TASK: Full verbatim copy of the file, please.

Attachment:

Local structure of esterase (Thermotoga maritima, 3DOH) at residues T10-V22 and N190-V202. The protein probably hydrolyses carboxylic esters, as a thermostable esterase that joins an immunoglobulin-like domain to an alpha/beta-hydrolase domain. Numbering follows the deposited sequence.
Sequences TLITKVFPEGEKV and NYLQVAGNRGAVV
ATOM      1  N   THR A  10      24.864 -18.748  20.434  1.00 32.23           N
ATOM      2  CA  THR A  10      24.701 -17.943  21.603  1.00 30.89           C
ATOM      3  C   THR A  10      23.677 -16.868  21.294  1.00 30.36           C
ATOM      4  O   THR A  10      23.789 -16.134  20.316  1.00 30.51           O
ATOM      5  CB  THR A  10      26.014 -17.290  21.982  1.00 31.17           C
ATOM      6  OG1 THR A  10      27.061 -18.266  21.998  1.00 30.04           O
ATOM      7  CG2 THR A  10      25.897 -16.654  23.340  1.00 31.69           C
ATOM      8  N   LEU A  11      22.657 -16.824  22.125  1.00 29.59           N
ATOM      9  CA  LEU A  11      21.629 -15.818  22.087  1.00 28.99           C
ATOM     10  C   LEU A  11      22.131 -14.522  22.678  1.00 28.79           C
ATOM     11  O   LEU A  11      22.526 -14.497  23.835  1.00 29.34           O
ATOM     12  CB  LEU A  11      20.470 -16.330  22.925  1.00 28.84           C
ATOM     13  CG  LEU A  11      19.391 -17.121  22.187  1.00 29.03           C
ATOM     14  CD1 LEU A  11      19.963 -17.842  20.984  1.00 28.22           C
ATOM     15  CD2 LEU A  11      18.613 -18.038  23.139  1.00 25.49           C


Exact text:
Local structure of esterase (Thermotoga maritima, 3DOH) at residues T10-V22 and N190-V202. The protein probably hydrolyses carboxylic esters, as a thermostable esterase that joins an immunoglobulin-like domain to an alpha/beta-hydrolase domain. Numbering follows the deposited sequence.
Sequences TLITKVFPEGEKV and NYLQVAGNRGAVV
ATOM      1  N   THR A  10      24.864 -18.748  20.434  1.00 32.23           N
ATOM      2  CA  THR A  10      24.701 -17.943  21.603  1.00 30.89           C
ATOM      3  C   THR A  10      23.677 -16.868  21.294  1.00 30.36           C
ATOM      4  O   THR A  10      23.789 -16.134  20.316  1.00 30.51           O
ATOM      5  CB  THR A  10      26.014 -17.290  21.982  1.00 31.17           C
ATOM      6  OG1 THR A  10      27.061 -18.266  21.998  1.00 30.04           O
ATOM      7  CG2 THR A  10      25.897 -16.654  23.340  1.00 31.69           C
ATOM      8  N   LEU A  11      22.657 -16.824  22.125  1.00 29.59           N
ATOM      9  CA  LEU A  11      21.629 -15.818  22.087  1.00 28.99           C
ATOM     10  C   LEU A  11      22.131 -14.522  22.678  1.00 28.79           C
ATOM     11  O   LEU A  11      22.526 -14.497  23.835  1.00 29.34           O
ATOM     12  CB  LEU A  11      20.470 -16.330  22.925  1.00 28.84           C
ATOM     13  CG  LEU A  11      19.391 -17.121  22.187  1.00 29.03           C
ATOM     14  CD1 LEU A  11      19.963 -17.842  20.984  1.00 28.22           C
ATOM     15  CD2 LEU A  11      18.613 -18.038  23.139  1.00 25.49           C